Section: New Results
Energy Optimization and Smart Grids Simulation
Large-scale decentralized photovoltaic (PV) generators are currently being installed in many low-voltage distribution networks. Without grid reinforcements or production curtailment, they might create current and/or voltage issues. In , , we consider the use the advanced metering infrastructure (AMI) as the basis for PV generation control. We show that the advanced metering infrastructure may be used to infer some knowledge about the underlying network, and we show how this knowledge can be used by a simple feed-forward controller to curtail the solar production efficiently.
We developed a environment for co-simulating electrical networks, telecommunication networks and online learning algorithms . One the outputs of this work was to allow us to perform realistic numerical simulations of active distribution networks. We used this simulator to compare our proposed controller with two other controller structures: open-loop, and feedback P (U) and Q(U). We demonstrate that our feed-forward controller –that requires no prior knowledge of the underlying electrical network– brings significant performance improvements as it can effectively suppress over-voltage and over-current while requiring low energy curtailment. This method can be implemented at low cost and require no specific information about the network on which it is deployed.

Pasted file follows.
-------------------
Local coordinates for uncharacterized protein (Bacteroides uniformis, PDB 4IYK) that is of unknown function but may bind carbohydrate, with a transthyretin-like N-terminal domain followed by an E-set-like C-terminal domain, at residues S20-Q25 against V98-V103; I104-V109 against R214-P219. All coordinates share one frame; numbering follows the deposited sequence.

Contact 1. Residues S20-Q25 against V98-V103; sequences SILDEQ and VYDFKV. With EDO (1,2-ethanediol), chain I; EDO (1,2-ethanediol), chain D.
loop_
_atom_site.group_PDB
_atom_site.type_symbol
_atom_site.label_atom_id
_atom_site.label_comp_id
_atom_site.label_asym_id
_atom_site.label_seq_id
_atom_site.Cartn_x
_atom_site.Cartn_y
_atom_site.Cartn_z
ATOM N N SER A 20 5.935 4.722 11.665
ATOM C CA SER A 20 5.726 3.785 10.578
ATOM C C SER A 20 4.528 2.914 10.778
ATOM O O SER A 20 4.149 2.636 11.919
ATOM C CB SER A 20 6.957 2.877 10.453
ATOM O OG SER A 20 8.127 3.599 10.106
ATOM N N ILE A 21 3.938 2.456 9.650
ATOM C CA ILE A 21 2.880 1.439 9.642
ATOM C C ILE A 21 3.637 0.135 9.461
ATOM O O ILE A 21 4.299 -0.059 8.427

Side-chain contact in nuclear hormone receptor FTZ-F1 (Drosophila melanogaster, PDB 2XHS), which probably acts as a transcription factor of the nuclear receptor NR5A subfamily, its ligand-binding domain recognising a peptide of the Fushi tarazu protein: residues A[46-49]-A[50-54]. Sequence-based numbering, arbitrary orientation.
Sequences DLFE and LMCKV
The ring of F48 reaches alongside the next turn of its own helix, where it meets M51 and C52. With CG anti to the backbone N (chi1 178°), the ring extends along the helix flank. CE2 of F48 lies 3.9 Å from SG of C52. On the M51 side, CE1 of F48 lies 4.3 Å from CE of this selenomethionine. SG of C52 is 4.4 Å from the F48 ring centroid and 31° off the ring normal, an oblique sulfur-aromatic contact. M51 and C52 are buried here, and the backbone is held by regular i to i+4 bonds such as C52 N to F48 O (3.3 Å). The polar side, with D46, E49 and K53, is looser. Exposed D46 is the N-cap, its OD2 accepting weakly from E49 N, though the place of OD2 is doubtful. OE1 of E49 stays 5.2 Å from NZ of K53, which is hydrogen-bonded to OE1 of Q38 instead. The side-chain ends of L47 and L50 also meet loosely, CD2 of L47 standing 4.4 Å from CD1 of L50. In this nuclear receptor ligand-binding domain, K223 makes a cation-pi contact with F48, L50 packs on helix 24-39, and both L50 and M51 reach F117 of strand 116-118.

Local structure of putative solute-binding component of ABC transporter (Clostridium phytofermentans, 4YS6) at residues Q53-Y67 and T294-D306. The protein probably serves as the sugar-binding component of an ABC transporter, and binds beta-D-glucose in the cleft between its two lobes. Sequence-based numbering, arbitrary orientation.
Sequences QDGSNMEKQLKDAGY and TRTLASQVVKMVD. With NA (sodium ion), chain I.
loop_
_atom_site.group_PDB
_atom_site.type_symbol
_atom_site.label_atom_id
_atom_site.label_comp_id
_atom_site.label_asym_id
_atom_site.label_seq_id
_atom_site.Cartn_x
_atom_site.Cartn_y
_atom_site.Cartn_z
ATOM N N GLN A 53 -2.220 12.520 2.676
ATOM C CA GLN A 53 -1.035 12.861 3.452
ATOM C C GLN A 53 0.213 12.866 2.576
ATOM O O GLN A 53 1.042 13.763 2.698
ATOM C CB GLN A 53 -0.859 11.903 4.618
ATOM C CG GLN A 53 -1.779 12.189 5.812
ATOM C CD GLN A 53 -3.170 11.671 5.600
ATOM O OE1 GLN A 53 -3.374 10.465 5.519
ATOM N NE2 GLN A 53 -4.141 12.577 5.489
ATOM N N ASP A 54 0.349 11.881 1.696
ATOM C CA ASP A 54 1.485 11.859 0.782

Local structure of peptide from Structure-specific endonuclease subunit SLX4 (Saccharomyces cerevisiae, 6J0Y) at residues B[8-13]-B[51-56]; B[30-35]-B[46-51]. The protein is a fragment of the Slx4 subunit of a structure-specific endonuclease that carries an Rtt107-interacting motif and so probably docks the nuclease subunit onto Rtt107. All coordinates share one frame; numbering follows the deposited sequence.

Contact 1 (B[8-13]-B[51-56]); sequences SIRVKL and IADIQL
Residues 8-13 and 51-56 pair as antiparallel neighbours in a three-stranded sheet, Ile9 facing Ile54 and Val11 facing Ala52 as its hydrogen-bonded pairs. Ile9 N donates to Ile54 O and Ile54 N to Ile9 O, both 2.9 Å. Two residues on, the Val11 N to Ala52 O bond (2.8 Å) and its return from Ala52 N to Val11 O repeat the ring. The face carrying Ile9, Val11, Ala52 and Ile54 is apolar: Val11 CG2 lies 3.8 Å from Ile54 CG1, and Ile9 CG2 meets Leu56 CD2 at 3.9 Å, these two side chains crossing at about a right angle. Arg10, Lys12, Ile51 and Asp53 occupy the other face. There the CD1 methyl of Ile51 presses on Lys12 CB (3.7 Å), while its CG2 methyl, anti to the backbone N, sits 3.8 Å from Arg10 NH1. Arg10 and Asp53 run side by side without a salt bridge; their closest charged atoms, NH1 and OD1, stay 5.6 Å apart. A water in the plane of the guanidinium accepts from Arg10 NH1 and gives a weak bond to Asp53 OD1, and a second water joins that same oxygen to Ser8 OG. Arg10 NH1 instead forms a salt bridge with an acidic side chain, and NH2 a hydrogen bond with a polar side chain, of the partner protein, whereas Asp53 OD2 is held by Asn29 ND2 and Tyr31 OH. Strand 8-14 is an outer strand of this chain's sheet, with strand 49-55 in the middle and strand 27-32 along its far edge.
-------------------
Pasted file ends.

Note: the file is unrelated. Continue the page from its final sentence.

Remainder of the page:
Finally, we study demand-Response (DR) programs, whereby users of an electricity network are encouraged by economic incentives to rearrange their consumption in order to reduce production costs. Such mechanisms are envisioned to be a key feature of the smart grid paradigm. Several recent works proposed DR mechanisms and used analytical models to derive optimal incentives. Most of these works, however, rely on a macroscopic description of the population that does not model individual choices of users. In in, we conduct a detailed analysis of those models and we argue that the macroscopic descriptions hide important assumptions that can jeopardize the mechanisms' implementation (such as the ability to make personalized offers and to perfectly estimate the demand that is moved from a timeslot to another). Then, we start from a microscopic description that explicitly models each user's decision. We introduce four DR mechanisms with various assumptions on the provider's capabilities. Contrarily to previous studies, we find that the optimization problems that result from our mechanisms are complex and can be solved numerically only through a heuristic. We present numerical simulations that compare the different mechanisms and their sensitivity to forecast errors. At a high level, our results show that the performance of DR mechanisms under reasonable assumptions on the provider's capabilities are significantly lower than those suggested by previous studies, but that the gap reduces when the population's flexibility increases.